Keynote Address

The Americans with Disabilities Act: Understanding the Legal and Policy Framework Behind Reasonable Accommodations

Sharon Rennert

The Keynote Address will focus on the legal requirement that employers provide workplace accommodations to individuals with disabilities. The ADA's reasonable accommodation requirement is the cornerstone of the ADA's employment discrimination provision. By recognizing that many people with disabilities cannot compete and perform jobs without some changes to the workplace or the job, this requirement levels the playing field and truly provides equal employment opportunities to people with disabilities. But, this concept remains one of the most misunderstood provisions of the ADA, both by employers and persons with disabilities. This address will discuss the continuing misunderstanding about the role of reasonable accommodation and clarify what it does and does not offer to both individuals with disabilities and employers. This address will focus on key questions: Who is an "individual with a disability" and what accommodations must employers provide? How does the issue of accommodation arise in the workplace? How many accommodations must an employer provide? How does the employer choose between two or more accommodations? What are the concerns that employers and individuals with disabilities have regarding requesting and providing accommodation? What obligations are placed on employers and individuals with disabilities? This address will explore obstacles to successful provision of accommodations and ways to improve communication between individuals and employers on this key ADA requirement.

is the senior member of the EEOCís ADA Division, having joined the Division in January 1992. During 2003, she served as Acting Director of the Division. Ms. Rennert develops the Commissionís policy interpretations of the ADA, and has worked on every ADA policy guidance issued by the Commission. She also has worked on many of the Commissionís ADA technical assistance documents, including drafting fact sheets on telework as a reasonable accommodation and the ADAís application to job seekers. Ms. Rennert was the key drafter of the EEOCís guidance on reasonable accommodation and offers particular expertise on this central requirement of the ADA. She also specializes in providing employers with practical approaches to ADA compliance. Ms. Rennert regularly consults with EEOC investigators and attorneys on ADA charges and litigation. In addition, she works with EEOC federal sector attorneys on Rehabilitation Act appeals. Ms. Rennert has written and delivered several ADA training programs for EEOC staff, in addition to conducting numerous seminars and workshops for attorneys, human resources professionals, federal personnel, risk management personnel, and persons with disabilities. In 2004, Ms. Rennert received the Chairís Opportunity to Reward Excellence (CORE) Award for her contributions to the training program established for the EEOCís new National Contact Center.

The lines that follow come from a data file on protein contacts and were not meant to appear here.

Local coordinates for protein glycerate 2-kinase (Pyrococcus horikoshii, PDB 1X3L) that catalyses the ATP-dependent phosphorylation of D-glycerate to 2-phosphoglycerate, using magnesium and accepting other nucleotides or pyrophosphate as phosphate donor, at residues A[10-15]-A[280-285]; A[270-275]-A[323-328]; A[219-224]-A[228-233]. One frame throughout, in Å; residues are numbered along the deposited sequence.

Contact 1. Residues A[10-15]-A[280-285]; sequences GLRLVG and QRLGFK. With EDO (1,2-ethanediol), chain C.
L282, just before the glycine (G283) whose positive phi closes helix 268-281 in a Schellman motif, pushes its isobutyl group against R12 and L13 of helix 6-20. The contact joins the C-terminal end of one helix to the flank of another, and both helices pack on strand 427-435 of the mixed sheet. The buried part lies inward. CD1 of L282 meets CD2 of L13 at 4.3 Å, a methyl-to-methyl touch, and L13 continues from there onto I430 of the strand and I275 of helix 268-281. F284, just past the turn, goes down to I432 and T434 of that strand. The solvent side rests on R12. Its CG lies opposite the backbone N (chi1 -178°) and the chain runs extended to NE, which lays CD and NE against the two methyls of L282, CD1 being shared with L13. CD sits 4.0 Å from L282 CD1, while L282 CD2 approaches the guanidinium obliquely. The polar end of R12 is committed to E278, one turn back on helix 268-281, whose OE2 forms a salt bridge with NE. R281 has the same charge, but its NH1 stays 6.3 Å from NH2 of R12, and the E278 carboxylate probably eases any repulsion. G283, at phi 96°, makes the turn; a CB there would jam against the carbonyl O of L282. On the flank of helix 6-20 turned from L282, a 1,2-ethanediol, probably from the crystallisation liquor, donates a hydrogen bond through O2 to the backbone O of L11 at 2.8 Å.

Ms. Rennert received her law degree, with honors, from New York University School of Law, where she was a member of the Order of the Coif. She also received an award for outstanding student law review article for ďAll Aboard: Accessible Public Transportation for Disabled Persons.Ē Ms. Rennert received her B.A. degree, with highest honors, from the University of California/Berkeley.

Presentation abstract from the 'Workplace Accommodations: State of the Science' conference
September 15-16, 2005, Altanta, GA


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